The details of the case are as follows. The plaintiff, Northern Administration for State Sea and River Transport Control, initiated the administrative proceeding against defendant, Mr. A.S. Konstantinov, the private entrepreneur, for the breach of Art. 1443 (1) of the Administrative Liability Code of the Russian Federation.
In the opinion of the plaintiff, the defendant violated abovementioned provision by failing to obtain the permission of NSR Administration to pass through the NSR. The Lida vessel, of which the defendant was a ship manager, sailed from the Sabetta sea port through NSR without permission of the NSR Administration. By doing so, the defendant did not only violate the provisions of Administrative Liability Code but also few other significant regulations.
First of all, the defendant violated the Clause 151 of the Decree of the Government of Russian Federation No. 620 “About approval of technical rules on maritime transport safety” (hereinafter referred to “Technical Rules”). Second, the defendant violated the provisions of NSR Act 2012, the Code and NSR Rules by failing to obtain to pass through NSR from NSR Administration.
The defendant did not reject the charges of the plaintiff. He informed that that the permission to pass the NSR was sought but failed due to the low ice class of the ship. Moreover, the defendant argued that the Lida was sent for sailing through NSR out of urgent necessity. In the opinion of the defendant, should it lie in the Sabetta port, it would have had serious consequences not only for the vessel but crew too.
Having considering the facts and circumstance, presented by the parties, the court found that the plaintiff failed to prove that the defendant had a choice either to obtain the permission to pass through the NSR or safely lay the ship in the Sabetta port.
Particularly, the judge pointed to the testimony, contained in inspection certificate, which stated that: “the winter cold lay-up without additional special actions, related to drying ‘Kingston’ valve board enclosures and box cooler, is impossible” since “in winter cold lay-up, the water in ‘Kingston’ valve board enclosures and box cooler freeze down and lead to the damage of the fridges in the main engine and hull” (IC No. 14.02231.190 dated 21.03.2014).
Moreover, in the response to the letter, the director general at OOO “Mercury”, Capt. S.V. Kruglov wrote: “since the navigation in the port sea way does not cease during the year and the whole sea way is busy, there is no available space for anchoring the vessel for lay up in declared regime of exploitation reserve in the sea way” (Response No. 0175/С-12:00 dated 22.04.2014 to the letter No. 2 dated 22.04.2014).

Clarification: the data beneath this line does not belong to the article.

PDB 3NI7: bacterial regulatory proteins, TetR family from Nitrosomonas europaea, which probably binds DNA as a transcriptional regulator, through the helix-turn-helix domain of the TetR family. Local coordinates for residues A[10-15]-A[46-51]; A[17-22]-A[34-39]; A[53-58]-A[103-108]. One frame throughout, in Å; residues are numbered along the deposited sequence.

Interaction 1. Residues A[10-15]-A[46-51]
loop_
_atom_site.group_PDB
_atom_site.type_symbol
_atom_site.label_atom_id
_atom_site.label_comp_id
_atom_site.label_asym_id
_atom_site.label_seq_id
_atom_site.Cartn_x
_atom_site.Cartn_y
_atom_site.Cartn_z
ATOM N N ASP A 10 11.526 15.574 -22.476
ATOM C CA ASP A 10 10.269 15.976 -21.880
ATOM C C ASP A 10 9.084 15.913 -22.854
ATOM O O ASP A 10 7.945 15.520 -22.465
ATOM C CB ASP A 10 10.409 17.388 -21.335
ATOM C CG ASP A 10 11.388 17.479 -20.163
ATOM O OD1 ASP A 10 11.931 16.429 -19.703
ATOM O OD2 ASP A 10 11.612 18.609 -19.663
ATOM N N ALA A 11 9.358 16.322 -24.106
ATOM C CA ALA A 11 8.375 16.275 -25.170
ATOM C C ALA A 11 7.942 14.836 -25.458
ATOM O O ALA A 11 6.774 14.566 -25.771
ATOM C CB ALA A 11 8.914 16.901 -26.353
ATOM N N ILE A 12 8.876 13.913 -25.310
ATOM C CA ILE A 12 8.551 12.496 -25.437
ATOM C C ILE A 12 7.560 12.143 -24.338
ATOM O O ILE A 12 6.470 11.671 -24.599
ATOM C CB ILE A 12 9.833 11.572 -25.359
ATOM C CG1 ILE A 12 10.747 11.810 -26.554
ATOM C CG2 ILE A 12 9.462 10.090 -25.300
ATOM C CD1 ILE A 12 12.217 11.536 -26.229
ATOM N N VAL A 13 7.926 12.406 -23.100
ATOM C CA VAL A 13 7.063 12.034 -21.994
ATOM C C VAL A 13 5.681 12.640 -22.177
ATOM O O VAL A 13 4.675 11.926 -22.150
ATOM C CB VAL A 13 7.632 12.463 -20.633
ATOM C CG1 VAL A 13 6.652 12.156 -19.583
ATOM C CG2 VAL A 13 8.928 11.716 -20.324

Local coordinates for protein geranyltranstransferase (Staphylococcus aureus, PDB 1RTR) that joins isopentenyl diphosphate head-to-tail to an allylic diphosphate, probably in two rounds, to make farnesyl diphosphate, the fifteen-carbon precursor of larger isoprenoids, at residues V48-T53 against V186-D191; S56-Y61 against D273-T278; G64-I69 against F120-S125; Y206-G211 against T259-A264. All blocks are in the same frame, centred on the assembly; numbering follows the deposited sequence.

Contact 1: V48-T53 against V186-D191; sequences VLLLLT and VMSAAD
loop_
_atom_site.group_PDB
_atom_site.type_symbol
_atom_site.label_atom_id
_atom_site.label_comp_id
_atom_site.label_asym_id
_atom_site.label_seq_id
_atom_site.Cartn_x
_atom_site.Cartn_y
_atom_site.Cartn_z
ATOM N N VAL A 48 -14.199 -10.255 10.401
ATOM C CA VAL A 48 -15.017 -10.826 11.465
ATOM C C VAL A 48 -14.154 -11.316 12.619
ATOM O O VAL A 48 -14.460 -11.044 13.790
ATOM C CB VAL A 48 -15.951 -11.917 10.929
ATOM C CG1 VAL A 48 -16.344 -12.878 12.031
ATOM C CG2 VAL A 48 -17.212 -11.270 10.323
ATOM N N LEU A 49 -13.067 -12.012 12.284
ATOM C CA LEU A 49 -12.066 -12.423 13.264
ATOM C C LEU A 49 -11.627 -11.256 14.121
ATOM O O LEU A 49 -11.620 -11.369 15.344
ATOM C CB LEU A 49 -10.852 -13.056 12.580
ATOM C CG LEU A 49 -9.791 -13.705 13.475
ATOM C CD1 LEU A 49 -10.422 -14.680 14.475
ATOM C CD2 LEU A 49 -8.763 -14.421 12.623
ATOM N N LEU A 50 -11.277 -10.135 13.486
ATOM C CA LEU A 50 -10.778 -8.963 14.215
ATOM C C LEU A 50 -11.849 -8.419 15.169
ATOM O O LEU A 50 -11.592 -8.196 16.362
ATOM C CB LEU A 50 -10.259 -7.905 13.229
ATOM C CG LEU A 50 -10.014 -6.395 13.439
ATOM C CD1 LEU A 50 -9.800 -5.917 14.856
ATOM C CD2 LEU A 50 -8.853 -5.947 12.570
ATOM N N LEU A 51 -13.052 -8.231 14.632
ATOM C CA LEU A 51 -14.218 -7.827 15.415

This evidence, in the opinion of the court, speaks about special circumstances, which made merely impossible for the defendant to leave the Lida in the Sabetta port. For this reason, the court held that the defendant is not in breach of the law since he was acting in the state of urgent necessity. Since the Art. 2.7 of Administrative Liability Code exempts liability for wrongdoing if such act is conducted in the state of urgent necessity, the conduct of the defendant was thus exempted.
Lack of authority excludes liability
In the Murmansk case, the court rejected unreasonable and unjustified charges of the plaintiff by establishing the direct implication for imposing liability for unauthorized passage through the NSR.
The details of the case are as follows.The plaintiff, Linear Department of the Northern Administration for State Sea and River Transport Control, initiated the administrative proceeding against defendant, Mr. K.A. Kudinov, manager of fleet department at Belomor Fishing Company, for the breach of Art. 1443 (1) of the Administrative Liability Code of the Russian Federation.
The plaintiff alleged that the defendant, holding a position of manager of fleet department at Belomor Fishing Company, allowed the Murmansk vessel to sail without the license of the NSR Administration for passage through the NSR.
In the opinion of the plaintiff, the defendant violated the provisions of the Technical Rules, failing to comply with safety requirements upon exploitation of the vessel, as prescribed by Art. 149 of the Rules and by not complying with legislation on NSR, as prescribed by Art. 151 of the Rules.
The defendant did not reject the charges but argued that his direct implication has not been established in this case. Particularly, he demonstrated that even though he signed the task for voyage for the captain of the Murmansk vessel, the task did not indicate that the voyage encompasses the NSR.